Eclipse Series 32 - Pearls of the Czech New Wave

Reviewer: Philip Tatler IV
Ratings (out of five): SET **** ½
Pearls of the Deep: *** ½ (Shorts: Mr Baltazer’s Death **, The Imposters *** ½, House of Joy **** ½ , The Restaurant The World *** ½ , Romance ****)

Daisies: **** ½
A Report on the Party and Guests: *** ½
Return of the Prodigal Son: *** ½
Capricious Summer: ***
The Joke: **** ½

Eclipse’s latest set ingeniously collects ten films – five shorts and five features – by five directors at the forefront of the retroactively titled “Czech New Wave.” Pretty much every film presented here was eventually banned by the Soviet overlords who micromanaged the Czechoslovakian culture following the Warsaw Pact.

According to the set’s liner notes (by Michael Koresky), among the Soviet system’s artistic tenets were the decrees that “art should be easy to understand and that narratives of struggle and sacrifice should lead to uplifting endings.” By these standards, the best films in the set aren’t just unsanctioned art, they’re Molotov cocktails whipped at the monolithic establishment.

The set begins with the anthology film Pearls of the Deep (1966) which collects five films based on the work of Czech author Bohumil Hrabal. Each of the short films represents an auteurist aperitif for one of the five features included in the rest of the set. For this reason, I’m going to approach the set by director, rather than by film.

The first – Mr Baltazer’s Death – is directed by Jiri Menzel, who would go on to direct the Czech New Wave’s most popular export, Closely Watched Trains. Baltazer tracks a middle-aged couple and an old man as they take a road trip to see a motocross event. The three people speak in tangential non sequiturs – discussing engine mechanics, religious figures, uncanny accidents, and (most often) death. It’s heavily suggested that the motocross event itself represents some sort of afterlife where you can, in fact, take it with you, provided “it” has wheels and a certain amount of torque.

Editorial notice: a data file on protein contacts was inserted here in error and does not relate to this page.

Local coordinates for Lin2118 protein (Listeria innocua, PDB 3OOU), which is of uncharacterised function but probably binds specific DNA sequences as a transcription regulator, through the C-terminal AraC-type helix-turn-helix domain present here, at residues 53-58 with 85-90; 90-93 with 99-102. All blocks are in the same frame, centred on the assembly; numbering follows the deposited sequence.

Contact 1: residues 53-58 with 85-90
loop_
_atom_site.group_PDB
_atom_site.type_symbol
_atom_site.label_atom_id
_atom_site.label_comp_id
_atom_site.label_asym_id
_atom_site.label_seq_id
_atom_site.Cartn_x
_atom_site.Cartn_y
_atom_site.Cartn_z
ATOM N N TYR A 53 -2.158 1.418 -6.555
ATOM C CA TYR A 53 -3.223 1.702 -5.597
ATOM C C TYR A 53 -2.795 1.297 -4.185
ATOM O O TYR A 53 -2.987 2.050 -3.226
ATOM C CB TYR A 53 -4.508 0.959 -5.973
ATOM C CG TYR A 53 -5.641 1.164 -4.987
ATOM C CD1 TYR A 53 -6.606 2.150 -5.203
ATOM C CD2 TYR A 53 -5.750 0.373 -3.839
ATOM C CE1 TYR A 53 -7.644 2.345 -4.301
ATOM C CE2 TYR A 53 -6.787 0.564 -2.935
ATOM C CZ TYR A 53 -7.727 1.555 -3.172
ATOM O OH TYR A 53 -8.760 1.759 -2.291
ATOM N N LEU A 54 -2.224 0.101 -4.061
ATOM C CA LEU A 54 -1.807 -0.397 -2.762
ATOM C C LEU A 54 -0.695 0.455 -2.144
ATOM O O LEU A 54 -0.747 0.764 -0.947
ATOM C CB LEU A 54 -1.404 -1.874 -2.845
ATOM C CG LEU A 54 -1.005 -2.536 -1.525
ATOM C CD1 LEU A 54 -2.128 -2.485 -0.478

Unfortunately, the film is a dud beginning for Eclipse’s auspicious set. Menzel’s lazy surrealism suggests the work of someone who watched Un Chien Andulou and L’ Age d’Or with an eye toward dissecting what makes them tick in order to duplicate their success. The only high point is Menzel’s balletic depiction of the actual motocross race, a brief bit of transcendence in an otherwise turgid yak-fest.

It’s telling that Menzel’s subsequent filmography abandoned any attempt at the outré for more traditional narrative. His feature film in the set – 1968’s Capricious Summer – is a more coherent (and more accomplished) meditation on mortality. In it, a group of three oldsters – the proprietor of a bath house, a cleric, and a retired army major – are shocked out of their semi-retired lollygaggery by the arrival of a travelling magician and (especially) his fetching young assistant. The beautiful young woman reignites the lustful energy buried deep in each man and each tries (and fails) in turn to win her affection.

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Capricious Summer is marked by a sweeping, sun-kissed nostalgia. Its protagonists’ attempt to recapture the impassioned fumblings of summers past recalls Renoir’s Partie de campagne or Bergman’s Smiles of a Summer Night. It’s a light and insubstantial slice of life that casts a fleeting look at mortality, buoyed by the its charms of the three main actors (and the extremely fetching Jana Drchalova).

Menzel’s films are the low points of the set, mostly because they lack the teeth of what follows. It didn’t surprise me to read that, when faced with the oppressive Communist censors, Menzel was a bit of a turncoat. “I have more respect for those who swallowed it and worked,” Menzel remarked, “than for those who didn’t … join the Communist Party and didn’t make the good films they could.” I heartily disagree, Menzel’s entries being the weakest in the set.